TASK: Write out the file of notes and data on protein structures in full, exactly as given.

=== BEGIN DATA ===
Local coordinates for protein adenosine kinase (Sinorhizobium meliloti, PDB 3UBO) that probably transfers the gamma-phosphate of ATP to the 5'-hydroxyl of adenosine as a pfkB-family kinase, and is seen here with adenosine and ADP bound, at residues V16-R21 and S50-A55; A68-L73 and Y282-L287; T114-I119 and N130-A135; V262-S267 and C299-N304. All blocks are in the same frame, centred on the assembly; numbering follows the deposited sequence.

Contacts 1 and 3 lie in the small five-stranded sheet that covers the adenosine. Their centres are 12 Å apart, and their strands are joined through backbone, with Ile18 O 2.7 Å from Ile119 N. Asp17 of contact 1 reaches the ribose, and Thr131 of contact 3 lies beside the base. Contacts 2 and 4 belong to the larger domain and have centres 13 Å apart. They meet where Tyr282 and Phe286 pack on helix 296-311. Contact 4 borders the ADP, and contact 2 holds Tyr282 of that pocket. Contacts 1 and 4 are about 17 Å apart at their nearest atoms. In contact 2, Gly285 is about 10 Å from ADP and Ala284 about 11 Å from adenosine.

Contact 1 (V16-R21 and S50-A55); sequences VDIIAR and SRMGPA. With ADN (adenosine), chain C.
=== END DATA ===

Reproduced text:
Local coordinates for protein adenosine kinase (Sinorhizobium meliloti, PDB 3UBO) that probably transfers the gamma-phosphate of ATP to the 5'-hydroxyl of adenosine as a pfkB-family kinase, and is seen here with adenosine and ADP bound, at residues V16-R21 and S50-A55; A68-L73 and Y282-L287; T114-I119 and N130-A135; V262-S267 and C299-N304. All blocks are in the same frame, centred on the assembly; numbering follows the deposited sequence.

Contacts 1 and 3 lie in the small five-stranded sheet that covers the adenosine. Their centres are 12 Å apart, and their strands are joined through backbone, with Ile18 O 2.7 Å from Ile119 N. Asp17 of contact 1 reaches the ribose, and Thr131 of contact 3 lies beside the base. Contacts 2 and 4 belong to the larger domain and have centres 13 Å apart. They meet where Tyr282 and Phe286 pack on helix 296-311. Contact 4 borders the ADP, and contact 2 holds Tyr282 of that pocket. Contacts 1 and 4 are about 17 Å apart at their nearest atoms. In contact 2, Gly285 is about 10 Å from ADP and Ala284 about 11 Å from adenosine.

Contact 1 (V16-R21 and S50-A55); sequences VDIIAR and SRMGPA. With ADN (adenosine), chain C.